This week is Remembrance Day in the UK when people will honour members of armed forces who participated in wars and died. Some will wear red poppies to honour the event, but I also read that some will wear white poppies, which stand for three things: (i) remembrance for all victims of war; (ii) a commitment to peace and; (iii) a challenge to attempts to glamorise or celebrate war. I like this interpretation much more so I have compiled a list of protest and anti-war songs released in the 1980s and 1990s. There were hundreds of good anti-war and protest songs released in these two decades and below are simply my personal selections in no particular order. Though some songs reflect certain historical events, all of them feel timeless (unfortunately history likes to repeat itself) and some that focus on racism and police violence, for example, sound more topical now than ever.

I. “Wind of Change” (1991) by Scorpions

“Wind of Change” is one of the world’s most famous songs, talking about the Fall of the Berlin Wall in 1989, a significant event for many people that signalled the end of the Cold War. There is much hope in the lyrics that future will be brighter for all and people will live in friendship, freedom and openness: “Did you ever think/That we could be so close, like brothers…The future’s in the air/Can feel it everywhere/Blowing with the wind of change”. It was a personal song for the members of the band too since they come from West Germany. The band says that “the glory night” in the song actually refers to their performance at the Moscow Music Peace Festival in August 1989.

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Mini-Review: The Genius of Birds by Jennifer Ackerman 

The Genius of Birds [2016] – ★★★★

November is a “Non-Fiction” month, so I am trying to read more non-fiction books. Nature books are something I have been neglecting for some years now, so I have picked up Ackerman’s 2016 bestseller The Genius of Birds. Birds are some of the most remarkable animals on earth, but they have also been very misunderstood and it was only in the second half of the previous century that the scientific community had finally started realising their full complexity and intelligence. Now, in lists (for example, see list 1 and list 2) of the most intelligent animals in the world, birds (parrots, crows and pigeons) take their places alongside such animals as chimpanzees, gorillas, dolphins and octopuses. Some birds are capable of inventing new solutions to problems, making and using tools, leading active social lives, recognising themselves in a mirror, remembering people or places they have not seen in months or years, and reproducing up to sixty different songs which they have heard only a few times. Ackerman’s book explores the technical, inventive, musical, artistic, spatial and social abilities of birds, opening up a side of birds and their intelligence you never knew existed.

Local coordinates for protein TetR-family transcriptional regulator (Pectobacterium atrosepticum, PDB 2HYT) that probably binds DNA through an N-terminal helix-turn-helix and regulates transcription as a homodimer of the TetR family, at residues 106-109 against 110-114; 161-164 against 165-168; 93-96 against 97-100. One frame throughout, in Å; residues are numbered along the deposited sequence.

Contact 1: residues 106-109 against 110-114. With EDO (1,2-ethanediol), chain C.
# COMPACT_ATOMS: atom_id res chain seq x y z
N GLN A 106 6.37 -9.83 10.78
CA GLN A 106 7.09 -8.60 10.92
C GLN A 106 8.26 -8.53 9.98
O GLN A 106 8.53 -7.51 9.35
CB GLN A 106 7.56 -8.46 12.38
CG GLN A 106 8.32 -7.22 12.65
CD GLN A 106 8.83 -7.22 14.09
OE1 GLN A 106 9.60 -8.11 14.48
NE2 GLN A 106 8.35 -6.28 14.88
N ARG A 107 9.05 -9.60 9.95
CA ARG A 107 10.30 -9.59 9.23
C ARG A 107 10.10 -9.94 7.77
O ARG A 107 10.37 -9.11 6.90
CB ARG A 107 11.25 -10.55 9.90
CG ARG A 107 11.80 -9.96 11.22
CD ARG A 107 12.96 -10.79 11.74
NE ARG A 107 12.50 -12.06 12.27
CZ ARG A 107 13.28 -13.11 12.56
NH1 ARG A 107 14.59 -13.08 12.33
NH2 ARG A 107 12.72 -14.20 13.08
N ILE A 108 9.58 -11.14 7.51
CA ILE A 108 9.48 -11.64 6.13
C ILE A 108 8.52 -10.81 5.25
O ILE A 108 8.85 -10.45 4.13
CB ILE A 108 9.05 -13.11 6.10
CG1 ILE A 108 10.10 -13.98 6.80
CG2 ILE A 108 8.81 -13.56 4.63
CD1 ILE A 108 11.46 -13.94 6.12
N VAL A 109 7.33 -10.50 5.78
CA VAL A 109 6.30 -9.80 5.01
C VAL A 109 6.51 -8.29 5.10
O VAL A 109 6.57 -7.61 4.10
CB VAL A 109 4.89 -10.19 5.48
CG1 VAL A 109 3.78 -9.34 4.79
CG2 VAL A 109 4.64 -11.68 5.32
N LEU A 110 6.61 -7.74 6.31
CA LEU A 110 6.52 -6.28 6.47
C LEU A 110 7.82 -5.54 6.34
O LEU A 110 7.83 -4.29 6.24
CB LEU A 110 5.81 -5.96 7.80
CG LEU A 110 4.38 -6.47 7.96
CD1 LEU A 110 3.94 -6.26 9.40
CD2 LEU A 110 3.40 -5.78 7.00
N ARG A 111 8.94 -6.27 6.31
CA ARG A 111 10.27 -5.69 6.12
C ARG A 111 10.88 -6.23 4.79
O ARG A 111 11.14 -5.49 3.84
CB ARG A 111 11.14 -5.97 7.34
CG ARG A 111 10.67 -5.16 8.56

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Mini-Review: The Penguin Book of Oulipo by Philip Terry (ed.)

The Penguin Book of Oulipo [2019] – ★★★★

This book is a very good compilation of Oulipo writings from all major writers, including from Raymond Queneau, Jacques Roubaud, Georges Perec and Italo Calvino. Oulipo stands for Ouvroir de littérature potentielle (Workshop of Potential Literature) and denotes a group, founded in 1960 in France, that adopts a style of writing using “constrained” writing techniques. The goal is to experiment with “new structures and patters” in writing to stretch the possibilities of literature. Thus, the book contains all kinds of linguistic conundrums, narrative riddles, experimental poetry and comics, as well as narratives which experiment with word-play, anagrams, palindromes, repetitive forms and homophonic translations. There are examples of “constrained” or “seemingly nonsensical” writing from such authors as Homer, Lewis Carroll, Jonathan Swift, Jorge Luis Borges and Francois Rabelais.

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Recommendations to Boost the Halloween Spirit!

Following from my previous post of top ten disturbing books for this Halloween season, here is my post of some recommendations to soak up and enjoy that spooky atmosphere surrounding Halloween, my favourite time in the whole year. I am presenting four sections (short stories, films, music and ambience videos) that include four recommendations each:

  • SHORT STORIES: (i) Don’t Look Now and Other Stories [1971] by Daphne du Maurier In this collection, Don’t Look Now is a particularly eerie story about a couple John and Laura on their trip to Venice. In my review, I said that du Maurier makes “Venice claustrophobic, day-to-day reality – enigmatic, the mind – paranoiac, and ordinary people – full of threatening agendas“; (ii) Murder in the Age of Enlightenment (and other Stories) [1918] by Ryunosuke Akutagawa This collection of short stories by Japanese author Akutagawa includes his unforgettable horror story Hell Screen; (iii) The Signal-Man [1866] by Charles Dickens is an incredible, frightening ghost story which has its own unique atmosphere (see also the short film adaptation (1976) of the story here); and (iv) Shirley Jackson’s The Lottery [1948] (my review).
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10 Most Disturbing Books I’ve Ever Read

It is that time of the year again when we indulge in spooky stories, so I have compiled this list of ten most disturbing books I have ever read (not necessarily horror, but rather unsettling/upsetting reads and they are in no particular order).

I. A Clockwork Orange [1962] by Anthony Burgess

I read this book a long time ago, but its disturbing aspects stayed with me. In this story, sociopathic Alex and his gang participate in random acts of extreme violence until Alex is caught, convicted and is forced into a special conditioning programme that is designed to make him averse to violent actions in future. The book may be on a short side, but it is full of thought-provoking, philosophical issues, for example, implicitly commenting on the nature vs. nurture, and free will vs. determinism debates. Stanley Kubrick based his 1971 film on this novella by Burgess.